'Whale Spotting' app seeks to reduce ship strikes 

click to enlarge Marine scientists on the Farallon Islands are already using an app to track the position of whales. - SAMMI OCHER/POINT BLUE VIA AP
  • Sammi Ocher/Point Blue via AP
  • Marine scientists on the Farallon Islands are already using an app to track the position of whales.

Marine scientists looking for new ways to reduce the number of whales struck and killed off California's coast by massive commercial ships have turned to a familiar tool: mobile devices.

An app called Whale Spotter uses crowdsourcing to gather data, allowing sailors, fishermen and marine scientists who spot whales to plot their location on an interactive map. The maps created could then be used by National Oceanic and Atmospheric Administration and U.S. Coast Guard officials to recommend different vessel routes.

The app is the latest development in a collaboration between shipping companies, government officials and scientists to reduce whale strikes. Testing begins this weekend to see how effective it will be.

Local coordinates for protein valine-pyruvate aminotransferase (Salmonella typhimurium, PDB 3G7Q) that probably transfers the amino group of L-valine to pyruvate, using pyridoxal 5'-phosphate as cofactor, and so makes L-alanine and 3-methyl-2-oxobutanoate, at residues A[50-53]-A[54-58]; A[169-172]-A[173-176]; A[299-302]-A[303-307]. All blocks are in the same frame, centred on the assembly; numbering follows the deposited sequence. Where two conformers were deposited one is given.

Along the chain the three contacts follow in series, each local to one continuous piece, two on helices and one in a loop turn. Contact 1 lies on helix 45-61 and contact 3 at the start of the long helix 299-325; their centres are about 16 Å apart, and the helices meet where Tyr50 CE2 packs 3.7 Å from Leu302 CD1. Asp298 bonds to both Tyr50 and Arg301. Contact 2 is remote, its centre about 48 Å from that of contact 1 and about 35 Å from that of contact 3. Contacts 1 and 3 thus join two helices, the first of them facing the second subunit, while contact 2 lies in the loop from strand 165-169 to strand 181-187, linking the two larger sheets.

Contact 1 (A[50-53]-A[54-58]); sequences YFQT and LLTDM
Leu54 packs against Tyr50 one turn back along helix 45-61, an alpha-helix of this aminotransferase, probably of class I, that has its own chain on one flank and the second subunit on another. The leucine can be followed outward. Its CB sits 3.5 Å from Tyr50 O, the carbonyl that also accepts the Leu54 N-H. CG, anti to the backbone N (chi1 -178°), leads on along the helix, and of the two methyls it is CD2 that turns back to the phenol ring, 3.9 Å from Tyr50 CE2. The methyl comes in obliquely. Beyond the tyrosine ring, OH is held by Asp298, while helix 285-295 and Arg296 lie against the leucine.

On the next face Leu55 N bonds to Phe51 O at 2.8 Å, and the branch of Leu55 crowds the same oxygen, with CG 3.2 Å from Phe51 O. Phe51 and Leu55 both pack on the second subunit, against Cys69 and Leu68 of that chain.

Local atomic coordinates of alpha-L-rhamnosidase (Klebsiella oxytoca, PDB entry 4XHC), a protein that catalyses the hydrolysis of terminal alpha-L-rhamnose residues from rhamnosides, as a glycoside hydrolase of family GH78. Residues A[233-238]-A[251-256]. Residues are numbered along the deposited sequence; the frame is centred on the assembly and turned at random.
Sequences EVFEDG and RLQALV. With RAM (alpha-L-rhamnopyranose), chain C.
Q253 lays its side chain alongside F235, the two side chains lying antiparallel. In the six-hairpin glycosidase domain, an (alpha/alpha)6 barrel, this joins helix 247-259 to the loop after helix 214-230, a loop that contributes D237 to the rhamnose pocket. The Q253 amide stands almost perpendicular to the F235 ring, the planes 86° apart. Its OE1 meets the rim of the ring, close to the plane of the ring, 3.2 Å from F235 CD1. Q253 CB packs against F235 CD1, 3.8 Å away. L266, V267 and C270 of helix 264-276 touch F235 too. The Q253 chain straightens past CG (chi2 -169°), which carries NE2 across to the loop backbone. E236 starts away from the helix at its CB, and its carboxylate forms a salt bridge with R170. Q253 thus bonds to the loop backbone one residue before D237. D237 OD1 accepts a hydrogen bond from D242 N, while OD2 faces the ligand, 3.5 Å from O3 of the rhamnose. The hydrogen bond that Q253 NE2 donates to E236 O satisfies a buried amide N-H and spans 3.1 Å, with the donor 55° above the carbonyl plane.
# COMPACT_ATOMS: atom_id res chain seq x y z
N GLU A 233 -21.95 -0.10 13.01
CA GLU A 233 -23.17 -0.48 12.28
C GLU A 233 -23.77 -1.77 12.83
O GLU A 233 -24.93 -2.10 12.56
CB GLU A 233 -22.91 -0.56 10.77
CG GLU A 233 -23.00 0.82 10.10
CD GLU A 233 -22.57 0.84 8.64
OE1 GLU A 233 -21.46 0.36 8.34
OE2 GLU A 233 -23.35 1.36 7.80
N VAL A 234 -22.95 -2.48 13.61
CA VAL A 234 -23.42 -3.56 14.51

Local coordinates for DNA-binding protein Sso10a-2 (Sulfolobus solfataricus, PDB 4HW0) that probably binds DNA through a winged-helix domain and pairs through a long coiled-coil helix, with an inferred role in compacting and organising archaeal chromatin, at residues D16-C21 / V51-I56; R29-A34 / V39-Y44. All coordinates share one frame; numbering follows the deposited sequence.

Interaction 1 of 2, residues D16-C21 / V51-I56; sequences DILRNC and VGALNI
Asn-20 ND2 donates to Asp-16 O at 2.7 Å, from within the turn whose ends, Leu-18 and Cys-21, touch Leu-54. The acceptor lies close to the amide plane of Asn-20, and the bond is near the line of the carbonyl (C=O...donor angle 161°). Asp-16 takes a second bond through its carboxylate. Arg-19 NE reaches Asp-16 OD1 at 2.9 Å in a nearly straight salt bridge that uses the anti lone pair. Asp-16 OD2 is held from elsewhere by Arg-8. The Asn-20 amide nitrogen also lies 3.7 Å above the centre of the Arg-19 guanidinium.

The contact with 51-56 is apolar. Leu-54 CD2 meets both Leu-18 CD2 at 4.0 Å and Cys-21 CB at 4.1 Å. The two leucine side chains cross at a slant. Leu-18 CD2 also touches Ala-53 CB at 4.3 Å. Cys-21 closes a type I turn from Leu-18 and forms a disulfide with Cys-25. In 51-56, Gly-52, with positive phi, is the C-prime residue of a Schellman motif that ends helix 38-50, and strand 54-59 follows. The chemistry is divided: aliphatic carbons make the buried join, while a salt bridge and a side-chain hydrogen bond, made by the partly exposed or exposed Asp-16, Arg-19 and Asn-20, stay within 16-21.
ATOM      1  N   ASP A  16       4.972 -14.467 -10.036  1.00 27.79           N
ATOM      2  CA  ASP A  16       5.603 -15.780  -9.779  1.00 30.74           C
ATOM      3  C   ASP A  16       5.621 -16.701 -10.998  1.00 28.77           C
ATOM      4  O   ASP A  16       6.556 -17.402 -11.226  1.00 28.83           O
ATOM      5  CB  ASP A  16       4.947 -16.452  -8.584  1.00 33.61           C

"Right now, we know where the ships are, but we don't know where the whales are," said John Berge, vice president of the Pacific Merchant Shipping Association.

In the busy ports of the San Francisco Bay Area, more than 7,300 large ships head through the Golden Gate each year. Just outside the Bay, whales often swim along the continental shelf, where their food supply is plentiful.

Several dead whales, including an endangered fin whale, suspected to have been killed by ship strikes have washed ashore this year in the Bay Area.

The weeklong tests of the app beginning Saturday will occur in the Cordell Bank and Gulf of the Farallones National Marine Sanctuaries.

Marine scientists working on the Farallon Islands off San Francisco's coast already have been inputting whale sightings from their unique perch, from where the westernmost shipping lanes can be seen.

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